Agassi Underrated

Discussion in 'Former Pro Player Talk' started by Chopin, Aug 10, 2009.

  1. President of Serve/Volley

    President of Serve/Volley Semi-Pro

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    He could have easily beaten Sampras in that final and beaten Becker in the 1995 Wimbledon Semifinal, I think that year, he could have beaten Sampras on every surface.
     
  2. hoodjem

    hoodjem G.O.A.T.

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    No he did not. He won a career grand slam.

    HUGE DIFFERENCE. Look it up.
     
  3. flying24

    flying24 Banned

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    The winner of the Sampras-Ivanisevic semifinal was always going to win Wimbledon 95 over the winner of the Becker-Agassi semifinal. While all 4 were playing very well it is pretty clear that Sampras and Ivanisevic were a level above those other two at that particular Wimbledon. Plus Agassi just isnt nearly as good a grass court player as Sampras. It was an amazing effort to win Wimbledon 92 by beating Becker and Ivanisevic who are both much better grass courter than he is, but Becker is a great matchup for him which is why grass is the only surface Becker even had a shot vs prime Agassi, and Ivanisevic is a finals choker of course.

    The two places Agassi got unlucky were the French Open and U.S Open. He was very unlucky to be put as the 2nd semifinal at that years U.S Open. He was hands down the best hard court player that year and despite his overall record vs Sampras at the U.S Open I firmly believe he would have beaten Sampras in that final had it not been for the USTA's ridiculous scheduling and their choice to put Agassi as the night match. He also had a shot at the French Open that year had he not gotten injured vs Kafelnikov in the quarters. He would have beaten Kafelnikov that year, and the semifinal vs Muster would have decided that years champion. I agree he was the best player in 1995 and he was just very unlucky to win only 1 slam and to not end the year ranked #1.

    As for actual level of tennis Agassi in 1995 is hands down better than 1999. In 1995 he was unlucky, in 1999 he was very lucky in many ways. Plain and simple.
     
    Last edited: Oct 4, 2009
  4. President of Serve/Volley

    President of Serve/Volley Semi-Pro

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    Agassi in 1999 was lucky because of Sampras's back forced him to pull out of the USO, then I think Pete would have won.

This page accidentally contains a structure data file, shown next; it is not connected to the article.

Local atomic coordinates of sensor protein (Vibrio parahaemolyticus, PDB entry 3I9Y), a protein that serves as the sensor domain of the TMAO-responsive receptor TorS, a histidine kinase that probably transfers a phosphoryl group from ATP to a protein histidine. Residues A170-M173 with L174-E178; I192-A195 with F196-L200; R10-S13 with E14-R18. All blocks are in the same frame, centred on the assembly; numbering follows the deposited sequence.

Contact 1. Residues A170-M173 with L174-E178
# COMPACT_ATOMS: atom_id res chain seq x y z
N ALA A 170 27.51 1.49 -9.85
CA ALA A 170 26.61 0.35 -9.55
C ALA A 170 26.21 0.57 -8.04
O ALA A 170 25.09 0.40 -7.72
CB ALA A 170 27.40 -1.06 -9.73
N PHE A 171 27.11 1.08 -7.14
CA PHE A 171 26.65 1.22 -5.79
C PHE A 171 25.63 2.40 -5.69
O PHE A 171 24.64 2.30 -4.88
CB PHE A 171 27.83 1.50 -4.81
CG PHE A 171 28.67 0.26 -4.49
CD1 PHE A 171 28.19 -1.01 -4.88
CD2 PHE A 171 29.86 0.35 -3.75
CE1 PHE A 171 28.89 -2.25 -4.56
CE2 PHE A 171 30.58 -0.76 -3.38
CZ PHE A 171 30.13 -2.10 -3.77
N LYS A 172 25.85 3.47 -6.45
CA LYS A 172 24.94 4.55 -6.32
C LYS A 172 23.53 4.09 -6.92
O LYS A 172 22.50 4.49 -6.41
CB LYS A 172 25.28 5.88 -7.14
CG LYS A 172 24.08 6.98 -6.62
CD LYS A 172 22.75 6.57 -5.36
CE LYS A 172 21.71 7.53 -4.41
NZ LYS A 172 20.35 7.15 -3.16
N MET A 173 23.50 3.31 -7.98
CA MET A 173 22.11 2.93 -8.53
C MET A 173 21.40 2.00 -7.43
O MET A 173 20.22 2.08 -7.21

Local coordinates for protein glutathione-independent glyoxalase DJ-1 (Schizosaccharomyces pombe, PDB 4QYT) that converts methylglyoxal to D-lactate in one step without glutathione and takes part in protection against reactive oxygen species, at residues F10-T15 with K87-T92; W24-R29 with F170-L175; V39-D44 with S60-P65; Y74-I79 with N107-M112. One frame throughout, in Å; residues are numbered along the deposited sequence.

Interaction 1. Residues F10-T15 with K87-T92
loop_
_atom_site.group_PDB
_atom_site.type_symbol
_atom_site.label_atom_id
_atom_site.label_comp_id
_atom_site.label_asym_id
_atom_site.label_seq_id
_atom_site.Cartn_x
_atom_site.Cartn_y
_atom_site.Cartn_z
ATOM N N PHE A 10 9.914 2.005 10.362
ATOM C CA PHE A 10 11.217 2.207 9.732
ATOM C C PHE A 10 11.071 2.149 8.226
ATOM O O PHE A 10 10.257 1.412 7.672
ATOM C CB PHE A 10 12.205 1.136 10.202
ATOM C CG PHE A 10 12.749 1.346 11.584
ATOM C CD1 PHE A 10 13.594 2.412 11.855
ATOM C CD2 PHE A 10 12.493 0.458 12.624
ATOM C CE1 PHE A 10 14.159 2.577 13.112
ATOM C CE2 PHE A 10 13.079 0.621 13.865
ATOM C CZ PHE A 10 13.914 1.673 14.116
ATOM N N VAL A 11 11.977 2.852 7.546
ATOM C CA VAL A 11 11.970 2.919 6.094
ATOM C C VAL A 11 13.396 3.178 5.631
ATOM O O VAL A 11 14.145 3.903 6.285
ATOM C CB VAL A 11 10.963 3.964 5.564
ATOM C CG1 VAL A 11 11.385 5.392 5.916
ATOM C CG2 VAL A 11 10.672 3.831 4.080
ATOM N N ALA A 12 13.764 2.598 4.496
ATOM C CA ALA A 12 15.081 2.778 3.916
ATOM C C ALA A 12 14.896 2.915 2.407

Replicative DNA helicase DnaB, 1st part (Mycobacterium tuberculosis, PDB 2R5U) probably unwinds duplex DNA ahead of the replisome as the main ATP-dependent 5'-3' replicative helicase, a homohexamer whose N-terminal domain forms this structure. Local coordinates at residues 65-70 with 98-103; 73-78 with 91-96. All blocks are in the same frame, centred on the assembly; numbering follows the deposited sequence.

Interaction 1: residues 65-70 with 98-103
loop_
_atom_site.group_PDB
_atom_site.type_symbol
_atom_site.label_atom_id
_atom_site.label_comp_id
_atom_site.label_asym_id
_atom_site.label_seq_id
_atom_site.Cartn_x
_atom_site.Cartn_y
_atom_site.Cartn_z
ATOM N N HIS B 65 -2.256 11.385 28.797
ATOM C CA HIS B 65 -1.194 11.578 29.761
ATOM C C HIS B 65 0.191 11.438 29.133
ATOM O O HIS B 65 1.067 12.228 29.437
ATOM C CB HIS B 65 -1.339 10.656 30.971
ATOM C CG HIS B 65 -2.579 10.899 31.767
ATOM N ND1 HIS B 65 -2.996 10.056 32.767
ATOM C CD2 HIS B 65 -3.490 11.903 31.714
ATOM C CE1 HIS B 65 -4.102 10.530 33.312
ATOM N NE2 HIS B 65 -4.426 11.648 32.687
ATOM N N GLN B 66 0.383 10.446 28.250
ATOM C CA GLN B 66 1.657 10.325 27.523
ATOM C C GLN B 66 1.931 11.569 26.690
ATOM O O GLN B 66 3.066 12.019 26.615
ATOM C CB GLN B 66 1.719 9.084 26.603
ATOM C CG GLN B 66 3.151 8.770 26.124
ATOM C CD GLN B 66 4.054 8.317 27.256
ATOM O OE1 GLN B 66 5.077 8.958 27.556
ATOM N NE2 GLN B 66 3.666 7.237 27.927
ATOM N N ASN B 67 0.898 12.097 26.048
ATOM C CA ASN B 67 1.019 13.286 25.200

1999 FO, well, Andre did play well, but he was lucky that the other guy choked it away...

    But yes, 1995 Andre was the king that year and I would take that Andre over anyone.

    Had Goran beaten Sampras in '95, and Agassi beaten Becker, I think I would take Andre just because that year he was without a dobut the best player in the world that year.
     
    Last edited: Oct 4, 2009
  5. Ventolin

    Ventolin Banned

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    rated 1 star
     
  6. flying24

    flying24 Banned

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    I agree he was the best player in the World that year but even at his best I dont think he is the best on grass. Like I said his win in 92 avoiding Sampras and with inexperienced Ivanisevic was amazing enough for him on that surface, I dont think it was ever going to happen again atleast not until Sampras and Ivanisevic were past their primes by the early 2000s (Becker was already past his prime by the mid 90s). Who knows for sure though, it is all speculation after the fact. :)
     
  7. Wuornos

    Wuornos Professional

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    Personally I do think Agassi is overrated. Outside the top 30 is stretching things a bit though.

    Tim
     
  8. Wuornos

    Wuornos Professional

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    Personally I am not a great fan of the official ranking which I feel are fundamentally flawed. Even I must admit though, even allowing for the fact that I feel Agassi is overrated, that he was the top of the game for a period.

    Using my methodology he holds the top slot for 2.5 years, albeit at a time when the game was not as strong as other periods.

    Tim
     
  9. Andres

    Andres G.O.A.T.

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    30, actually. 213 aces in 7 matches.
     
  10. SpaceCadet

    SpaceCadet New User

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    The Agassi achievments you list are all true. Unfortunately, what hurts Agassi IMO is he never sat on the #1 ranking long enough to be considered "The Man."

    His cycle of reaching dizzying heights and falling to abyssmal lows were really puzzling. Just when you think he's hit his stride, he falls off, and just when you've written him off as washed up, he comes back, big! Arguably, he was more dangerous as a long shot, as opposed to when he was a top seed.

    So, when it comes to rating Agassi, the question always in my mind is "Which Agassi?"
     
  11. jrepac

    jrepac Professional

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    This is the right take on Wimby 95; Pete and Goran were playing at another level....'92 was an accomplishment by Andre...he had a little luck in the draw, but nonetheless, you can't take it away from him.
     
  12. jrepac

    jrepac Professional

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    Andre